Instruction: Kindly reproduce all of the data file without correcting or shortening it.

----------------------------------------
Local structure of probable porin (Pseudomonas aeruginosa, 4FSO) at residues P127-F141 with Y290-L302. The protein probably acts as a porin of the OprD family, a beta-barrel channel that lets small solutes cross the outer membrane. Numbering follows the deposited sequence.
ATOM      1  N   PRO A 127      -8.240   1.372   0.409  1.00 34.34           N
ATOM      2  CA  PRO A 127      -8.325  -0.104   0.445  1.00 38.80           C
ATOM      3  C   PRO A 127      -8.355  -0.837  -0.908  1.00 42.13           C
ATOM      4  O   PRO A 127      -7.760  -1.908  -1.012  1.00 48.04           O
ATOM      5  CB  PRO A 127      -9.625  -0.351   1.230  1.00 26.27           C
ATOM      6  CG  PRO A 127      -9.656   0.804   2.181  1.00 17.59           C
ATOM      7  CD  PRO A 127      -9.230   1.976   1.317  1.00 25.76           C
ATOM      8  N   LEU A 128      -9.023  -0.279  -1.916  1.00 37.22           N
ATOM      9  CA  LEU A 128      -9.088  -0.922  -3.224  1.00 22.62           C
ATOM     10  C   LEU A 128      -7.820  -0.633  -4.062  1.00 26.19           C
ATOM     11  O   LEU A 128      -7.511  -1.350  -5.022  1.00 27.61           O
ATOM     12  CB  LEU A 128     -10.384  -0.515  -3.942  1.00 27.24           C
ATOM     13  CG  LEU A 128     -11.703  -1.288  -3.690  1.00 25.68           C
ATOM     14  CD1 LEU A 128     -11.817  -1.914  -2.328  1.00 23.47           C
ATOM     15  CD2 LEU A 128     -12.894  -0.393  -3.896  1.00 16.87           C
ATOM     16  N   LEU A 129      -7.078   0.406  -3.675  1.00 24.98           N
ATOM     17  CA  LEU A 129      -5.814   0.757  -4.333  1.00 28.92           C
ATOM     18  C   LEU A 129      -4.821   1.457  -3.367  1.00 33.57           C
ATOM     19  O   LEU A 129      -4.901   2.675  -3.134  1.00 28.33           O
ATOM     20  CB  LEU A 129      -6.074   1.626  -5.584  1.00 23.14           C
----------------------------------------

Local structure of probable porin (Pseudomonas aeruginosa, 4FSO) at residues P127-F141 with Y290-L302. The protein probably acts as a porin of the OprD family, a beta-barrel channel that lets small solutes cross the outer membrane. Numbering follows the deposited sequence.
ATOM      1  N   PRO A 127      -8.240   1.372   0.409  1.00 34.34           N
ATOM      2  CA  PRO A 127      -8.325  -0.104   0.445  1.00 38.80           C
ATOM      3  C   PRO A 127      -8.355  -0.837  -0.908  1.00 42.13           C
ATOM      4  O   PRO A 127      -7.760  -1.908  -1.012  1.00 48.04           O
ATOM      5  CB  PRO A 127      -9.625  -0.351   1.230  1.00 26.27           C
ATOM      6  CG  PRO A 127      -9.656   0.804   2.181  1.00 17.59           C
ATOM      7  CD  PRO A 127      -9.230   1.976   1.317  1.00 25.76           C
ATOM      8  N   LEU A 128      -9.023  -0.279  -1.916  1.00 37.22           N
ATOM      9  CA  LEU A 128      -9.088  -0.922  -3.224  1.00 22.62           C
ATOM     10  C   LEU A 128      -7.820  -0.633  -4.062  1.00 26.19           C
ATOM     11  O   LEU A 128      -7.511  -1.350  -5.022  1.00 27.61           O
ATOM     12  CB  LEU A 128     -10.384  -0.515  -3.942  1.00 27.24           C
ATOM     13  CG  LEU A 128     -11.703  -1.288  -3.690  1.00 25.68           C
ATOM     14  CD1 LEU A 128     -11.817  -1.914  -2.328  1.00 23.47           C
ATOM     15  CD2 LEU A 128     -12.894  -0.393  -3.896  1.00 16.87           C
ATOM     16  N   LEU A 129      -7.078   0.406  -3.675  1.00 24.98           N
ATOM     17  CA  LEU A 129      -5.814   0.757  -4.333  1.00 28.92           C
ATOM     18  C   LEU A 129      -4.821   1.457  -3.367  1.00 33.57           C
ATOM     19  O   LEU A 129      -4.901   2.675  -3.134  1.00 28.33           O
ATOM     20  CB  LEU A 129      -6.074   1.626  -5.584  1.00 23.14           C